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China's S&T Future - Deep as the Ocean, High as the Sky

May 31, 2017     Email"> PrintText Size

China's manned submersible Jiaolong surfaces after a dive in the Mariana Trench on May 30, 2017. Jiaolong dived to 6,699 meters during Tuesday's mission in the Mariana Trench. (Xinhua/Liu Shiping)

On Tuesday China celebrated its first science and technology day, which means it has only been one year since the country declared its intention of becoming a leading power in S&T by the middle of the century.

Things have moved pretty swiftly since.

Jiaolong, China's manned submersible, went quite literally to the bottom of the ocean this week, diving three times into the Mariana Trench and reaching a depth of 6,544 meters on May 27. Scientists collected samples of seawater, rock and marine life, including sea cucumbers, sponges and starfish. The geological samples will help them understand how the trench was formed.

WHAT GOES DOWN, MUST GO UP 

In pursuit of the kind of quantum scientific leaps China needs, space is another frontier to be conquered.

In southwest China, the Five-hundred-meter Aperture Spherical Telescope (FAST), the world's largest radio telescope, began scanning the skies in September. Its mission is to help us understand the origin and structure of the universe, and perhaps bring the search for extraterrestrial life closer to what would be an astonishing conclusion.

Meanwhile, out in actual space itself, the Shenzhou-11 spacecraft, launched in October last year, carried two astronauts to space lab Tiangong-2, where they remained for 30 days.

In April this year, the Tianzhou-1 cargo spacecraft docked with Tiangong-2, refueling and resupplying the orbiting lab.

In January experiments began with a quantum communication satellite launched last August and preliminary data is promising.

Quantum Experiments at Space Scale (QUESS) will explore "hack-proof" quantum communications by transmitting unhackable keys from space.

In aerospace, China's first large passenger aircraft, the C919, made its maiden flight in May in Shanghai. The launch of the first Chinese-built aircraft carrier in April also raised the world's eyebrows.

QUANTUM LEAP 

China needs science and technology more than ever and the country's scientists should occupy the world's S&T high ground, said Bai Chunli, president of the Chinese Academy of Sciences (CAS).

Quantum computers are the Holy Grail of IT and will soon leave conventional computers eating their dust. The world's first quantum computer has been created in China. A quantum computer with 50 quantum bits will be faster than today's fastest supercomputer, Sunway TaihuLight, which is also made by China.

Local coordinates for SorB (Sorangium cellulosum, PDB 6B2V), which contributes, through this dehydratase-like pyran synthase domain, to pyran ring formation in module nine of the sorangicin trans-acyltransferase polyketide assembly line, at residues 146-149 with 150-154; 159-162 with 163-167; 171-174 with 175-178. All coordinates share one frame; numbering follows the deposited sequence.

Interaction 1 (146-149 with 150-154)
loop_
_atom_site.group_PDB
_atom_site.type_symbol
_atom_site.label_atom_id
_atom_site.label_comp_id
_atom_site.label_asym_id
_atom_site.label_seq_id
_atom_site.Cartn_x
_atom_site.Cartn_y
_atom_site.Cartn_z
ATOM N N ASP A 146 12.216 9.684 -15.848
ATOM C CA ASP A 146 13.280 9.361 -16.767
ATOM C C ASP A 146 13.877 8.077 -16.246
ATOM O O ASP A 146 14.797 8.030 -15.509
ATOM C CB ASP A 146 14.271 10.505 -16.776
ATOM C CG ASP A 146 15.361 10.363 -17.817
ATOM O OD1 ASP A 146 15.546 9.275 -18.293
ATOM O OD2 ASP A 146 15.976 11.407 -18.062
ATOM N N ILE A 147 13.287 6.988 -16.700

While development of science and technology promises a better future, it also means saving lives of millions of people today.

In September last year, Nobel laureate Tu Youyou's team announced they had made new progress in research into antimalarial drug artemisinin. The finding may provide a new treatment of malaria. Tu won the Nobel Prize for Physiology or Medicine in 2015 for the discovery of artemisinin, the first Chinese national to win a Nobel prize in science.

A SHARED DESTINY 

"We will accelerate R&D on and commercialization of new materials, artificial intelligence, integrated circuits, bio-pharmacy, 5G mobile communications, and other technology to develop industrial clusters in these fields," said a government work report issued this year.

China should be one of the most innovative countries by 2020 and a leading innovator by 2030 before becoming the world-leading S&T power by the centenary of the People's Republic of China in 2049.

The quickest and easiest way to achieve all this innovation is through a global cooperation network to boost innovation.

The G20 Blueprint on Innovative Growth, adopted at the Hangzhou summit in September, commits governments to creating a favorable environment for creativity and development.

Scientific innovation was also a central topic at Belt and Road forum in Beijing this month, with China proposing a Belt and Road Science, Technology and Innovation Cooperation Action Plan.

Most Belt and Road countries share similar developmental problems -- pollution and natural disasters, not least amongst them -- which provided the synergy for deeper cooperation, said CAS President Bai.

An S&T cooperation network along the Belt and Road will be completed in 2030, Bai said. (Xinhua)

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(Editor: CHEN Na)

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